2. The middle aquifer complex (Upper Cretaceous Aquifer Complex) is divided into several layers from A1/2 to B3. It is relatively old, dating back to hundreds to thousands of years. The layer A7/B2 is part of this aquifer complex. The A7/B2 unit is by far the most important aquifer in Jordan because of its vast extent and its favorable auriferous properties. In the central part of the Azraq Basin (the Amman-Wadi Sir system A7/B2), water is mineralized and sulfurous and is of generally poor quality, with total dissolved solids concentrations ranging between 800 and 2,500 mg/l. In the western and northwestern rims of the basin, the quality is good with total dissolved solid concentrations ranging between 200 and 500 mg/l. The depth of the aquifer is more than 600 m.
  3. The lower aquifer complex (Deep Sandstone Aquifer Complex) is represented by the Disi group aquifer. The water is also old (the aquifer was recharged during the last humid period, probably about 5000 years ago). The depth of the aquifer lies at more than 800 to 900 m from the ground surface. The water extraction costs are very high because of the depth and the bad quality of the water.


Groundwater use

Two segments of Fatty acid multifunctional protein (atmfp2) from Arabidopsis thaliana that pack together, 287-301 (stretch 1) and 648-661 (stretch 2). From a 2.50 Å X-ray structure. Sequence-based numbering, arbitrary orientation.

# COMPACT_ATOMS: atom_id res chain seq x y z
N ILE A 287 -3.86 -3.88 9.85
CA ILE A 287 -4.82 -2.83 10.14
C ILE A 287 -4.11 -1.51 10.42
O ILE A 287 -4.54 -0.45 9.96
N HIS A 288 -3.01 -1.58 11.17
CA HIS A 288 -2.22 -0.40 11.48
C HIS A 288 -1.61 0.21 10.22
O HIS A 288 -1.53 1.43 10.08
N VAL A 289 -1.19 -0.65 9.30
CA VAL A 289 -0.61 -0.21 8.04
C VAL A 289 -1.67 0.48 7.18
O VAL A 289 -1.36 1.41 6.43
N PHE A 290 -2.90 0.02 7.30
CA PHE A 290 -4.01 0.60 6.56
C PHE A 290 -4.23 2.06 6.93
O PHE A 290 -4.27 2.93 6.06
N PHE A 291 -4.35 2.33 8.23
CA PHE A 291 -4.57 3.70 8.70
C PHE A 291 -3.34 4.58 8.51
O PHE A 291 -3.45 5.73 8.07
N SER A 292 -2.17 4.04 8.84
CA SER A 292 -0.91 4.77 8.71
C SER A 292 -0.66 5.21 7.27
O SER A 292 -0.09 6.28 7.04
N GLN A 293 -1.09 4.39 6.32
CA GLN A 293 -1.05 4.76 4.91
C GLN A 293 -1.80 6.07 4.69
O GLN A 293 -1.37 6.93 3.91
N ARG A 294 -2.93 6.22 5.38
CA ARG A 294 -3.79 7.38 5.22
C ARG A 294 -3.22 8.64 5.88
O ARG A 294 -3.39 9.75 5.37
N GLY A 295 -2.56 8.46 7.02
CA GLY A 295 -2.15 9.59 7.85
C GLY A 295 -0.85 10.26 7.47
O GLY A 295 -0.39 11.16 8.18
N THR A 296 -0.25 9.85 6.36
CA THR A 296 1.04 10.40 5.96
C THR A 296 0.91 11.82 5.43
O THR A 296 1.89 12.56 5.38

Groundwater in Azraq has been used since the early 1960s by several sectors for different purposes: domestic, industrial, agriculture and environmental use. Groundwater in the Azraq Basin is a major source for drinking water for the cities of Amman, Irbid and Zarqa as well as the Azraq area itself. Via a series of well-fields, the government abstracts about 23 Mm3 of groundwater from the Azraq Basin every year for drinking purposes. Irrigated agriculture is the major consumer of water in the basin with an estimated abstraction volume of 28 Mm3 of water per year, nearly the equivalent of the basin’s safe yield (24 Mm3 per year). Modern groundwater-fed agriculture was developed in the 1970s with the introduction of the diesel engine and the availability of modern irrigation techniques such as drip and sprinkler irrigation systems. Before that, users depended on traditional surface irrigation techniques and traditional shallow wells with low abstraction rates for subsistence agriculture. Modern irrigation techniques first spread in the Jordan Valley when agriculture was still incipient in the Highlands (especially Azraq). When modern irrigation techniques extended to the Highlands, well-drilling techniques had also improved and energy costs had been lowered, while land was cheap and easy to access and water quality was still good. All these factors helped make agriculture the first investment option in Azraq. Such expansion was also fueled by the government who freely awarded licenses for wells in the 1980s and early 1990s causing agriculture to dramatically expand in the Highlands.